How can Bladen, Columbus and Robeson counties gain better access to food?

By Rachel Baldauf

Four open-house forums about the future of food access in southeastern North Carolina will take place across Bladen, Columbus and Robeson counties this month. The events, organized by N.C. State University’s Visioning Our Food Future project, will gather community input on how to improve residents’ access to healthy and affordable food.

Visioning Our Food Future brings together N.C. State researchers with community members in Bladen, Columbus and Robeson counties to come up with solutions to food access shortfalls. The program is funded by a grant from the Kate B. Reynolds Foundation, which also funds the Border Belt Independent

Since 2021, the initiative has conducted focus groups and collected data about food issues facing the three counties. As the group prepares to develop an action plan for the region, the upcoming forums will give residents the opportunity to learn about the researchers’ findings and collaborate on solutions.

“We want to actually hear what’s already going on, how we can help, how we can support these organizations that are already doing the work,” said Dr. Niesha Douglas, one of the project’s researchers. “What are some other things we can create or maybe collaborate with to increase access for everybody?”

Rural southeastern North Carolina has long suffered from poor access to food. More than 14% of residents in Bladen, Columbus and Robeson counties were food insecure in 2021 according to data from the non-profit Feeding America. Statewide, the figure was about 12%.

There are many factors at play, Douglas said. The region’s rural landscape means that grocery stores are spread out, and many people lack reliable transportation. In 2016, Bladen County had only six grocery stores, according to USDA data. Columbus had 16, and Robeson had 28.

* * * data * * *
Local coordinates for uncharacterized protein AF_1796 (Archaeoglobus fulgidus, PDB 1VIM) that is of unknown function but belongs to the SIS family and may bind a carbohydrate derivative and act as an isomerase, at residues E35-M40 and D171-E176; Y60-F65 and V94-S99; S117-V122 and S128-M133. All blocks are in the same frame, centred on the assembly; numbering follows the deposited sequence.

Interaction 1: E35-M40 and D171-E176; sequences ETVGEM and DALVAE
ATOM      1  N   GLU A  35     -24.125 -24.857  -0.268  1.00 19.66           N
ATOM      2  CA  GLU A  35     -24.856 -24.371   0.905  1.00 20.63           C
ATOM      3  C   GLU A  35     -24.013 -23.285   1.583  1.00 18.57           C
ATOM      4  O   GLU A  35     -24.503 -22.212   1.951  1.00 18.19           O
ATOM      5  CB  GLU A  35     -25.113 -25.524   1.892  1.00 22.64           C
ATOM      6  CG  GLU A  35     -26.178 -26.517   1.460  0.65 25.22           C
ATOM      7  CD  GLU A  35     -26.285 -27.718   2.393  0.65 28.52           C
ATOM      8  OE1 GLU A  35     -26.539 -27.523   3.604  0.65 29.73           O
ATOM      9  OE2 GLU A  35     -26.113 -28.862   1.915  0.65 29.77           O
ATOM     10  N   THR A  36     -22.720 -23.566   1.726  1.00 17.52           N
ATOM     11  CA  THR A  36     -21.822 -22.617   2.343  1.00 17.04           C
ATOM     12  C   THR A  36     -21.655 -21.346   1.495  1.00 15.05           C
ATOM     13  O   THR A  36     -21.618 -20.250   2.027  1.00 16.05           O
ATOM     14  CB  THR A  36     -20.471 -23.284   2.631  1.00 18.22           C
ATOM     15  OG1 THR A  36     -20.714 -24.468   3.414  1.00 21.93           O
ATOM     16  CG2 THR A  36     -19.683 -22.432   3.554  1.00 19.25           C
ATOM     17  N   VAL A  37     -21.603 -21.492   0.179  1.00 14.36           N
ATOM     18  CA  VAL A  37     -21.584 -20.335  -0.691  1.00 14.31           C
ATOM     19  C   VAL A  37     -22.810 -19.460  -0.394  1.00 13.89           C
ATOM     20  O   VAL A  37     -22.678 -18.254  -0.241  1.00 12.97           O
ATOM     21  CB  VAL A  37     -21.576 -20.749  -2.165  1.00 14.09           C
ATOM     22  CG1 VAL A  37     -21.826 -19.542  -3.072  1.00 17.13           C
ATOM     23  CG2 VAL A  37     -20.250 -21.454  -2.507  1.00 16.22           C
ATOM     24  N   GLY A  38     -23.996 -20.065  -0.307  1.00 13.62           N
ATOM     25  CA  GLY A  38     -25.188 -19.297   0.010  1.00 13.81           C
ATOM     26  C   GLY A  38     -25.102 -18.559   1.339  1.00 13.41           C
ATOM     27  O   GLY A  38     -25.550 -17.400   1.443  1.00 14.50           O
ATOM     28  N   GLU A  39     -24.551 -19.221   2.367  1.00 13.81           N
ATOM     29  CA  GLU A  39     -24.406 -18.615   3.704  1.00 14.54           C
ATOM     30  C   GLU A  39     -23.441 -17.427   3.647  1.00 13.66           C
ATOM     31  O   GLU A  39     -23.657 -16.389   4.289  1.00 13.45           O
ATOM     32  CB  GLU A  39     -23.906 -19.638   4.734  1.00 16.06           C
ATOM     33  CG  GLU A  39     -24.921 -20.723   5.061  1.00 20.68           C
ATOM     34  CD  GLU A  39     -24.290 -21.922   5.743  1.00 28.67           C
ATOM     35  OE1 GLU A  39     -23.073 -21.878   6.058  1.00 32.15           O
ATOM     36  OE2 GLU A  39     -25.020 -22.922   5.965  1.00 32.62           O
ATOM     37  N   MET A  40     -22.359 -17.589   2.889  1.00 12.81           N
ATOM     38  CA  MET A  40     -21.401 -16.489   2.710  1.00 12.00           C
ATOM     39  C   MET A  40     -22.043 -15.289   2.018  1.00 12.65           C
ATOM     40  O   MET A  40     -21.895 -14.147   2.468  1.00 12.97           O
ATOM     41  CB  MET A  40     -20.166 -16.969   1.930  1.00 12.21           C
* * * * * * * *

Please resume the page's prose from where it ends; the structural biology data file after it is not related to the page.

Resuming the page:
Rising food costs are also a hurdle. More than 20% of residents in Bladen, Columbus and Robeson live in poverty, and over 22% participate in SNAP, the food-assistance program for low-income families. “People aren’t able to buy food like they were about five or six years ago,” Douglas said. “That money doesn’t stretch as much as it would have a couple of years ago.”

Demographic and climate shifts that have made farming more difficult mean that less food is produced. “In these areas where farming was such a vibrant income that people could count on, now they have to resort to other things,” Douglas said.

Following input from the forums, researchers will create a strategic plan in the coming months. The focus will be on bolstering already existing local organizations. “We want to be as collaborative as possible with all of the other programs that are happening in this area,” Douglas said. “We don’t want to reinvent the wheel. We want to support the ones that are working, and maybe create some that need to be created.”

The events are planned for the following:

  • Feb. 20 from 1-3 p.m. at Thomas Entrepreneurial HUB, 202 Main St., Pembroke
  • Feb. 22 from 12-2 p.m. at Bladen Community College, 7418 N.C. 41 W, Dublin
  • Feb. 27 from 11:30 a.m.-1:30 p.m at CHEC Community Center – Biggs Park Mall, 2800 N. Elm St., Lumberton
  • Feb. 28 from 12-2 p.m. at the Southeastern Community College auditorium, 4564 Chadbourn Highway, Whiteville